We review de novo a trial court's ruling on how the suggestiveness of a pre-trial photo array may have influenced an in-court identification.14 “An in-court identification is inadmissible when it has been tainted by an impermissibly suggestive pretrial photographic identification.”15 We consider the totality of the circumstances in order to determine whether “the photographic identification procedure was so impermissibly suggestive as to give rise to a very substantial likelihood of irreparable misidentification.”16 Factors to be considered when making a de novo review are: 1) the witness's opportunity to view appellant at the time of the crime; 2) the witness's degree of attention; 3) the accuracy of the witness's prior description of the criminal; 4) the witness's level of certainty at the time of confrontation; and 5) the length of time between the offense and the confrontation.17

Even though Paul testified that he hesitated when identifying appellant, there was other testimony to support the contention that Paul gave multiple positive identifications. Police officers who conducted the array testified to Paul's positive identification of appellant. A few days after the shooting, Paul was watching television and recognized appellant from an unrelated Crime Stoppers commercial regarding another robbery. Paul called the Crime Stoppers hotline when he saw the number come up on the commercial. Also, Paul testified that he played pool with appellant for approximately ten minutes. Paul testified that he based his in-court identification of appellant on his memory of the events that transpired at Taco Land and of Ram's murder. This evidence is sufficient to remove any possible taint from the excluded third photo array. The trial court did not err in admitting evidence of Paul's in-court identification of appellant. Point of error seven is overruled.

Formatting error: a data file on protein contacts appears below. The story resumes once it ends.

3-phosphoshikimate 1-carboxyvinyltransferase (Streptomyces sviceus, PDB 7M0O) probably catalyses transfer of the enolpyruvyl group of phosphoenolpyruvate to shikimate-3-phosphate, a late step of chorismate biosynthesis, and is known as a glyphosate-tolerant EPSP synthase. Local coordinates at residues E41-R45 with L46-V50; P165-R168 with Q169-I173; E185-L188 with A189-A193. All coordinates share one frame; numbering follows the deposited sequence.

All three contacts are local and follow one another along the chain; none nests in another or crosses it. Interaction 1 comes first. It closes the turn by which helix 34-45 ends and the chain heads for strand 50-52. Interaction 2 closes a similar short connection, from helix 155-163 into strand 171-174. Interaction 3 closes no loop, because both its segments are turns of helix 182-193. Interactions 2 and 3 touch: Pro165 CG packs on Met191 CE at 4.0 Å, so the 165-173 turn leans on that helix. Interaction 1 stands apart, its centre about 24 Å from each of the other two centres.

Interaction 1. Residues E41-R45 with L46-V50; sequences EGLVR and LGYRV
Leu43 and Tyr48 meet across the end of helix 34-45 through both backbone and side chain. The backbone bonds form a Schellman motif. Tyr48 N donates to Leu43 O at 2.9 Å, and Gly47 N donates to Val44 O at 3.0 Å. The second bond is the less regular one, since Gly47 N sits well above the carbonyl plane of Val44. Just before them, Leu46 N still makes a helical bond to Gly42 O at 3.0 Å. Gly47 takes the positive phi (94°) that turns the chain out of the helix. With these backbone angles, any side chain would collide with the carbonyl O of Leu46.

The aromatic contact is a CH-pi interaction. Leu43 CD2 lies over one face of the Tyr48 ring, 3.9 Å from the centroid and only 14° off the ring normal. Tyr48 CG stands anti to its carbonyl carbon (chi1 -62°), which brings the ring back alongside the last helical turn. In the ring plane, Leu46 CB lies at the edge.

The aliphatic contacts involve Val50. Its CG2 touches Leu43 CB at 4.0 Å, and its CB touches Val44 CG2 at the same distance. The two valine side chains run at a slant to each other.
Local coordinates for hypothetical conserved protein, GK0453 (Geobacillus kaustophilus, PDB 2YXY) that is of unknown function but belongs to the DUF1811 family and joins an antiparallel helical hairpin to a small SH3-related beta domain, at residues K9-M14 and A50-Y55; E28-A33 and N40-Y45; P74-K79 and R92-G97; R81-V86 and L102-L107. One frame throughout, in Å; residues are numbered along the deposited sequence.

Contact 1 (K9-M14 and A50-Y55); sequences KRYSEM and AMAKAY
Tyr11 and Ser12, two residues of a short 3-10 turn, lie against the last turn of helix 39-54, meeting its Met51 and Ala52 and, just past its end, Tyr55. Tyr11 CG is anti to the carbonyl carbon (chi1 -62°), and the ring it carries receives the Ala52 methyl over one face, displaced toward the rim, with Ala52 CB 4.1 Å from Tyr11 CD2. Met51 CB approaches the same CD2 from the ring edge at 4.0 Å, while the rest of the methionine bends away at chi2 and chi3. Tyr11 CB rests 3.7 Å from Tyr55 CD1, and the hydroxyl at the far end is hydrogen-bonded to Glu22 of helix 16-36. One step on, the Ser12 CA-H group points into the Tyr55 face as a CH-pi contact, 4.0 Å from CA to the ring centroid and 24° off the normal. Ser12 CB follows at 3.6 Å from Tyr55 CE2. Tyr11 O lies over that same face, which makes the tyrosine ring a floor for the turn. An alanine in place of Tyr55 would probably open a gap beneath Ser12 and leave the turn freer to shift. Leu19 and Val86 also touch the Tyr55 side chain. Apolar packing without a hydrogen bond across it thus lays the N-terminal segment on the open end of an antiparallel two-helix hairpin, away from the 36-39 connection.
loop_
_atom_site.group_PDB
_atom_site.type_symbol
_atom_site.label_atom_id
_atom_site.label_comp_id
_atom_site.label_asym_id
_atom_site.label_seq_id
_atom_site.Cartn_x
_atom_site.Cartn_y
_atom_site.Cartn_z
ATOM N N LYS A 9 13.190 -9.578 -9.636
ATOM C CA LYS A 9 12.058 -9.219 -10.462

F. Jury Unanimity

In point of error two, appellant contends that he was denied his right to a unanimous jury verdict. He claims that the jury was allowed to convict him based upon two distinct and separate theories within the capital murder statute without having to unanimously agree which one was applicable. He acknowledges prior cases that permit the disjunctive charging of alternate methods of committing capital murder, but he argues that those cases are distinguishable because the different means of committing capital murder in those cases were contained within the same subsection of the statute, while the different legal theories of capital murder in his case are found in different subsections.

Appellant was charged in a two-paragraph indictment. The first paragraph alleged that appellant caused the death Ram by shooting him with a firearm while committing or attempting to commit the offense of robbery of Ram, Douglas, and Denise. The second paragraph alleged that appellant caused the death of Ram and murdered Douglas during the same criminal transaction.